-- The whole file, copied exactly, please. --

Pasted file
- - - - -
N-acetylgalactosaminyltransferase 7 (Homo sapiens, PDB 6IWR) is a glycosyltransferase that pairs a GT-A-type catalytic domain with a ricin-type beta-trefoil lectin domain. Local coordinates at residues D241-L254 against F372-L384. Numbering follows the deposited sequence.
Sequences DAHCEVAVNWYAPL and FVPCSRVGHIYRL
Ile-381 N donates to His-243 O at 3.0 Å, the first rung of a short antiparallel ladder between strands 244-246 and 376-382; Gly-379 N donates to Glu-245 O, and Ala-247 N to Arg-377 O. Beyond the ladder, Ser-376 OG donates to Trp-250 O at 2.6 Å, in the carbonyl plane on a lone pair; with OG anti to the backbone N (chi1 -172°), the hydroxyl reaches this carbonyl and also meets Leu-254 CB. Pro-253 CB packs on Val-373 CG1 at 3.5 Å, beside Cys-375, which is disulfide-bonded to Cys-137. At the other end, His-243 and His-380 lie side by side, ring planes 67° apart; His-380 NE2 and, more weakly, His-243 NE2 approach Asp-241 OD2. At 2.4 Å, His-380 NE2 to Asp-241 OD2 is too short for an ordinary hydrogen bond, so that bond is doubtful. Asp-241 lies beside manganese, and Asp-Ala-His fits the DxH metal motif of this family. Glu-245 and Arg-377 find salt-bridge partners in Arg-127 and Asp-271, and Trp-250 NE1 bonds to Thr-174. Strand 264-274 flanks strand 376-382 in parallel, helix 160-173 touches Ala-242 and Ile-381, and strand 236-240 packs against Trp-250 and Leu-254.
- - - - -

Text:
N-acetylgalactosaminyltransferase 7 (Homo sapiens, PDB 6IWR) is a glycosyltransferase that pairs a GT-A-type catalytic domain with a ricin-type beta-trefoil lectin domain. Local coordinates at residues D241-L254 against F372-L384. Numbering follows the deposited sequence.
Sequences DAHCEVAVNWYAPL and FVPCSRVGHIYRL
Ile-381 N donates to His-243 O at 3.0 Å, the first rung of a short antiparallel ladder between strands 244-246 and 376-382; Gly-379 N donates to Glu-245 O, and Ala-247 N to Arg-377 O. Beyond the ladder, Ser-376 OG donates to Trp-250 O at 2.6 Å, in the carbonyl plane on a lone pair; with OG anti to the backbone N (chi1 -172°), the hydroxyl reaches this carbonyl and also meets Leu-254 CB. Pro-253 CB packs on Val-373 CG1 at 3.5 Å, beside Cys-375, which is disulfide-bonded to Cys-137. At the other end, His-243 and His-380 lie side by side, ring planes 67° apart; His-380 NE2 and, more weakly, His-243 NE2 approach Asp-241 OD2. At 2.4 Å, His-380 NE2 to Asp-241 OD2 is too short for an ordinary hydrogen bond, so that bond is doubtful. Asp-241 lies beside manganese, and Asp-Ala-His fits the DxH metal motif of this family. Glu-245 and Arg-377 find salt-bridge partners in Arg-127 and Asp-271, and Trp-250 NE1 bonds to Thr-174. Strand 264-274 flanks strand 376-382 in parallel, helix 160-173 touches Ala-242 and Ile-381, and strand 236-240 packs against Trp-250 and Leu-254.